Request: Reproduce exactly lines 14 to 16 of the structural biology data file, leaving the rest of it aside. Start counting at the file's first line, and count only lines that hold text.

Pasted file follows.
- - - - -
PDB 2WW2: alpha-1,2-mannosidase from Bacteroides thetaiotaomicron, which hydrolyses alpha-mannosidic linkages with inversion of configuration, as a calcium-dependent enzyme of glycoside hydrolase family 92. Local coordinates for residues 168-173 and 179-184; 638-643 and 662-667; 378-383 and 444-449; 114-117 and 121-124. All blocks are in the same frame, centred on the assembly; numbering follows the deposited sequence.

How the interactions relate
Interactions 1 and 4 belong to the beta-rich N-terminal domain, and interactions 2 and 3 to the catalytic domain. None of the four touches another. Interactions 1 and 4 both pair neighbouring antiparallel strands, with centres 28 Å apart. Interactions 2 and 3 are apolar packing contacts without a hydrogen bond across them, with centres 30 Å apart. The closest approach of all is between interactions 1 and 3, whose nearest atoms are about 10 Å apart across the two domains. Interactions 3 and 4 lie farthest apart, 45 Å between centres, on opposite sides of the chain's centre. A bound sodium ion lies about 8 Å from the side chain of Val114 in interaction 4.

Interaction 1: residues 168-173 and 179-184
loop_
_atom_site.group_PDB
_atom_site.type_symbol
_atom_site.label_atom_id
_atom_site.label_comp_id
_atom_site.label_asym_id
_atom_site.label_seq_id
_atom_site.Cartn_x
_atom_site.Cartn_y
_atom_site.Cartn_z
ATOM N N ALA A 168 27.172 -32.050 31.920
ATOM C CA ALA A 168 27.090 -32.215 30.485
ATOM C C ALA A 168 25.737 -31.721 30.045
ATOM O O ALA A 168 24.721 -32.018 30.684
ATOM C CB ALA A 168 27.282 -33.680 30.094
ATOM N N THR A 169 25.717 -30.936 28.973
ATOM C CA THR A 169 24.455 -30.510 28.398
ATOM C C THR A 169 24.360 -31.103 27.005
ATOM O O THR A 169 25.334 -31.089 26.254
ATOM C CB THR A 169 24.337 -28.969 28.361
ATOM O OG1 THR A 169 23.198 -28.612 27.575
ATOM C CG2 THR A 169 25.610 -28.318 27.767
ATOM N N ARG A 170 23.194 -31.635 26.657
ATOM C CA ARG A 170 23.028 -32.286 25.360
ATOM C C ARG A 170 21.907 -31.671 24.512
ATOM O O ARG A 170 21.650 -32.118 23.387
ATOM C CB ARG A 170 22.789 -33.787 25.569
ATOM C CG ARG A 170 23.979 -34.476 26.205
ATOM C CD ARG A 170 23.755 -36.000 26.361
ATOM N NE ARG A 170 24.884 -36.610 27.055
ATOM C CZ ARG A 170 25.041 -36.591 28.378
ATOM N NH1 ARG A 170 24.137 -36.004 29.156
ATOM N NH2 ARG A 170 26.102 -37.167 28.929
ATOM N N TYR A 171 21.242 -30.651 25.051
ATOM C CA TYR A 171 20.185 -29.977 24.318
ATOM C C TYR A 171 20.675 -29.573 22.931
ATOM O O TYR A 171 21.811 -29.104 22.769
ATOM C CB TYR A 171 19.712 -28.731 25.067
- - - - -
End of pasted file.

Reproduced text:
_atom_site.Cartn_z
ATOM N N ALA A 168 27.172 -32.050 31.920
ATOM C CA ALA A 168 27.090 -32.215 30.485